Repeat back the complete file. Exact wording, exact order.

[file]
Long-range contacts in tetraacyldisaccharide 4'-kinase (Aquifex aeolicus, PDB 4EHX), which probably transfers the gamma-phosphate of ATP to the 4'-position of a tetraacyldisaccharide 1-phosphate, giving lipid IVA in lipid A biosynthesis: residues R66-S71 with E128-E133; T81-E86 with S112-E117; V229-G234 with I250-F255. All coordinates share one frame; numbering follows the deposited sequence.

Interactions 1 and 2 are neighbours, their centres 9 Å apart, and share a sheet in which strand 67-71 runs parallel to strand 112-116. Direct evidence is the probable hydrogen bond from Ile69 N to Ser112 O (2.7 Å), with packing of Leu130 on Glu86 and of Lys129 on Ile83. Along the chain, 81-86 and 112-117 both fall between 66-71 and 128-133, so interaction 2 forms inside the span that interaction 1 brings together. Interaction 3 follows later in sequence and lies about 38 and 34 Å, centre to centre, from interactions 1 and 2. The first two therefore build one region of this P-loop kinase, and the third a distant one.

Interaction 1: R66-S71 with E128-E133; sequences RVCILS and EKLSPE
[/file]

Long-range contacts in tetraacyldisaccharide 4'-kinase (Aquifex aeolicus, PDB 4EHX), which probably transfers the gamma-phosphate of ATP to the 4'-position of a tetraacyldisaccharide 1-phosphate, giving lipid IVA in lipid A biosynthesis: residues R66-S71 with E128-E133; T81-E86 with S112-E117; V229-G234 with I250-F255. All coordinates share one frame; numbering follows the deposited sequence.

Interactions 1 and 2 are neighbours, their centres 9 Å apart, and share a sheet in which strand 67-71 runs parallel to strand 112-116. Direct evidence is the probable hydrogen bond from Ile69 N to Ser112 O (2.7 Å), with packing of Leu130 on Glu86 and of Lys129 on Ile83. Along the chain, 81-86 and 112-117 both fall between 66-71 and 128-133, so interaction 2 forms inside the span that interaction 1 brings together. Interaction 3 follows later in sequence and lies about 38 and 34 Å, centre to centre, from interactions 1 and 2. The first two therefore build one region of this P-loop kinase, and the third a distant one.

Interaction 1: R66-S71 with E128-E133; sequences RVCILS and EKLSPE